I'm sure I have in the past years, but I can't remember right now. To be honest, there are times when it was just to get things out there. Let's get it out there. What I didn't do with this show was promote it to the level it could have. My mom was like, “You should engage with the audience. Go ahead and ask them questions.” I'm just like, “I don’t have time for that.” My engagement is to post and there's a question like, “Go do this.” That was my wish that people would go out and do whatever it was in the theme of the challenge.

Not to diminish at all my want and need to connect with the audience. I just knew that this was a passion project for me. It took a considerable amount of time, energy, some resources, and that sort of thing. I knew that it would have the intent. First of all, you said it earlier. This whole thing about being organic, for me, is very spiritual. That's what it means when you say organic. I interpret that as spiritual. It was guided by spirit to like, “This is what you put out there. Do not worry or concern yourself with how it's going to be interpreted or who's going to watch and what they're going to think. Just put it out there. If you build it, they will come from the field of dreams.”

Not Quite Strangers | Growth Inspires Contribution
Growth Inspires Contribution: This whole thing about being organic is very spiritual.

I do think that in the back of my mind, I could get caught up in, like, “How many people watched it? Did anyone comment?” which, on some occasions, people did. At the forefront, it was more about just putting it out there, the right people will see it when it's time to see it. The right people will act on it when it's time to act. If nothing else, it'll plan to see that wasn't there before. This will be a way for them to continue to be fed and nurtured in that way.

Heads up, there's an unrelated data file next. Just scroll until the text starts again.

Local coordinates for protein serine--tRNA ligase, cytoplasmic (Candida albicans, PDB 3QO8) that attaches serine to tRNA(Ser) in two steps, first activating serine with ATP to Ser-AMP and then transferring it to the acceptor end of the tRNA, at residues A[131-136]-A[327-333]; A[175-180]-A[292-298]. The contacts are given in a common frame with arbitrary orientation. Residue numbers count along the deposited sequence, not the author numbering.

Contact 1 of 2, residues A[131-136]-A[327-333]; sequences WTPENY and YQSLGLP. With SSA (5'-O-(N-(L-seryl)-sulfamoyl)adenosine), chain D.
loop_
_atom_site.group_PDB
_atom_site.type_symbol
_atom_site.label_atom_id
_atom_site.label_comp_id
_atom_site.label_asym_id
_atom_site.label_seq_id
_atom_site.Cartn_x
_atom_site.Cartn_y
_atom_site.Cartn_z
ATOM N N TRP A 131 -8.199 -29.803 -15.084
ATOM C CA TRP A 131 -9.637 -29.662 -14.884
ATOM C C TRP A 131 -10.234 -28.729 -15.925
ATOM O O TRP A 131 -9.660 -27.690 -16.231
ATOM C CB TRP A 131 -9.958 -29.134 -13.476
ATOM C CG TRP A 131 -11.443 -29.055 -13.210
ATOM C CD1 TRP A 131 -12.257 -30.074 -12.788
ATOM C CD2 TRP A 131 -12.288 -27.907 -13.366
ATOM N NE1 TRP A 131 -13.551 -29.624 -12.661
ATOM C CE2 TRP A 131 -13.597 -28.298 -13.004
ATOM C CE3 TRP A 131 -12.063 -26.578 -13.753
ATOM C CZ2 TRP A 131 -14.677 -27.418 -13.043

That's interesting to hear. That was one of the intentions. As one of the audience, I can say these shows offered me a lot of companionship in my uncertain times during the pandemic or even during my now regular Sunday morning walks. That's a huge thing, and I will remember this show as this source of interesting people learning so many different things. Most of all, having companionship. This is natural feedback right there for you. What other feedback have you got throughout the past couple of years about this show, if you don't mind sharing with us?

I remember getting an email from someone who said she'd watched an episode of some of my friends talking about their friendship. It was my former pastor from the church. She sent me a text and said how moved she was to see these three men talking about male friendships and their importance. They touched my heart. It was so great. It was unsolicited. I was thrilled, first of all, that she had watched it, but more than anything, these men that I care about so much, I was able to share the message with them.

I'm as excited or even more excited when my guests get validation for the effort they put in the time they took right to be on the show. I don't take that for granted. There have been amazing guests over the course of the last 70-plus episodes. The idea that someone would say yes to being on camera and sharing something. By the way, nothing was scripted.

Felipe, you know this. It's verified there was no, “You're going to say this and I'm going to say that and then you'll say this,” except for, “I'm going to introduce you, then we're going to talk, and then I'm going to ask you some questions about the experience.” That was it.